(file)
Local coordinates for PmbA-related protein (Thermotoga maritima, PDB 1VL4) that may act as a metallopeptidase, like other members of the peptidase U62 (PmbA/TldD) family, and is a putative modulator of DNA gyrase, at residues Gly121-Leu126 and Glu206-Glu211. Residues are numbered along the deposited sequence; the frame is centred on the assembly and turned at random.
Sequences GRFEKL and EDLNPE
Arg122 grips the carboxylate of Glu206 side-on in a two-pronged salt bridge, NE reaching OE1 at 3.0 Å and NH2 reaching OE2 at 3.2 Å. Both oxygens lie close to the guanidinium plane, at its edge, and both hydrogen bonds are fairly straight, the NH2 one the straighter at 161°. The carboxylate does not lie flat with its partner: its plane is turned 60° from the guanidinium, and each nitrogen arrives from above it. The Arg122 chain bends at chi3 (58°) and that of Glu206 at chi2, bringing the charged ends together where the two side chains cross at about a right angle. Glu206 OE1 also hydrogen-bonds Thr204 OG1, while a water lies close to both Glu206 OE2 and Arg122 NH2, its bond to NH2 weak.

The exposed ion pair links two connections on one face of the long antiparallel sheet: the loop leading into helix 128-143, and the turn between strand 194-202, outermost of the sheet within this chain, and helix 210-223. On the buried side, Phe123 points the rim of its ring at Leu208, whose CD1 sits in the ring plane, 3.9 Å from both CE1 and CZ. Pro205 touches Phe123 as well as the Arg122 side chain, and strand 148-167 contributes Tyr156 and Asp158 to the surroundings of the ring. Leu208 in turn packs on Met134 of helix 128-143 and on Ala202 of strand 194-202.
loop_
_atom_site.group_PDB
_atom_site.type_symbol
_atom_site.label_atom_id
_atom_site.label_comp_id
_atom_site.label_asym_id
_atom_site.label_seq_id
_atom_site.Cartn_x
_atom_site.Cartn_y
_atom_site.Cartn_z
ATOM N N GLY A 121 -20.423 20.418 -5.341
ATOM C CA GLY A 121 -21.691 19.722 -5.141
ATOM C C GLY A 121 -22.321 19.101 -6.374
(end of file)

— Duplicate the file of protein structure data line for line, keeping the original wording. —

Local coordinates for PmbA-related protein (Thermotoga maritima, PDB 1VL4) that may act as a metallopeptidase, like other members of the peptidase U62 (PmbA/TldD) family, and is a putative modulator of DNA gyrase, at residues Gly121-Leu126 and Glu206-Glu211. Residues are numbered along the deposited sequence; the frame is centred on the assembly and turned at random.
Sequences GRFEKL and EDLNPE
Arg122 grips the carboxylate of Glu206 side-on in a two-pronged salt bridge, NE reaching OE1 at 3.0 Å and NH2 reaching OE2 at 3.2 Å. Both oxygens lie close to the guanidinium plane, at its edge, and both hydrogen bonds are fairly straight, the NH2 one the straighter at 161°. The carboxylate does not lie flat with its partner: its plane is turned 60° from the guanidinium, and each nitrogen arrives from above it. The Arg122 chain bends at chi3 (58°) and that of Glu206 at chi2, bringing the charged ends together where the two side chains cross at about a right angle. Glu206 OE1 also hydrogen-bonds Thr204 OG1, while a water lies close to both Glu206 OE2 and Arg122 NH2, its bond to NH2 weak.

The exposed ion pair links two connections on one face of the long antiparallel sheet: the loop leading into helix 128-143, and the turn between strand 194-202, outermost of the sheet within this chain, and helix 210-223. On the buried side, Phe123 points the rim of its ring at Leu208, whose CD1 sits in the ring plane, 3.9 Å from both CE1 and CZ. Pro205 touches Phe123 as well as the Arg122 side chain, and strand 148-167 contributes Tyr156 and Asp158 to the surroundings of the ring. Leu208 in turn packs on Met134 of helix 128-143 and on Ala202 of strand 194-202.
loop_
_atom_site.group_PDB
_atom_site.type_symbol
_atom_site.label_atom_id
_atom_site.label_comp_id
_atom_site.label_asym_id
_atom_site.label_seq_id
_atom_site.Cartn_x
_atom_site.Cartn_y
_atom_site.Cartn_z
ATOM N N GLY A 121 -20.423 20.418 -5.341
ATOM C CA GLY A 121 -21.691 19.722 -5.141
ATOM C C GLY A 121 -22.321 19.101 -6.374